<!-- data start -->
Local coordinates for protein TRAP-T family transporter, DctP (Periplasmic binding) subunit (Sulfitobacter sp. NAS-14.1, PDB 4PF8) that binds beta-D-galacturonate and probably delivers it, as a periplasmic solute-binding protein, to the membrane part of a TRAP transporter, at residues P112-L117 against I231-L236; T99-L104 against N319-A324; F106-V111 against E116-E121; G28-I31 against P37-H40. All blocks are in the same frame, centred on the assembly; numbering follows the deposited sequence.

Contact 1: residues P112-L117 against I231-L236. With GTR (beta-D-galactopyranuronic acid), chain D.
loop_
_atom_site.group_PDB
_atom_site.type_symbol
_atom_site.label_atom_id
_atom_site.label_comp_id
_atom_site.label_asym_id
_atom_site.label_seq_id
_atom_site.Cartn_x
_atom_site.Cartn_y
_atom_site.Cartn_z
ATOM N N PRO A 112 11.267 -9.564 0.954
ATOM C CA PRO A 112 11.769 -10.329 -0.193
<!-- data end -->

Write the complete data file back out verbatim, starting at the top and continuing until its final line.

Local coordinates for protein TRAP-T family transporter, DctP (Periplasmic binding) subunit (Sulfitobacter sp. NAS-14.1, PDB 4PF8) that binds beta-D-galacturonate and probably delivers it, as a periplasmic solute-binding protein, to the membrane part of a TRAP transporter, at residues P112-L117 against I231-L236; T99-L104 against N319-A324; F106-V111 against E116-E121; G28-I31 against P37-H40. All blocks are in the same frame, centred on the assembly; numbering follows the deposited sequence.

Contact 1: residues P112-L117 against I231-L236. With GTR (beta-D-galactopyranuronic acid), chain D.
loop_
_atom_site.group_PDB
_atom_site.type_symbol
_atom_site.label_atom_id
_atom_site.label_comp_id
_atom_site.label_asym_id
_atom_site.label_seq_id
_atom_site.Cartn_x
_atom_site.Cartn_y
_atom_site.Cartn_z
ATOM N N PRO A 112 11.267 -9.564 0.954
ATOM C CA PRO A 112 11.769 -10.329 -0.193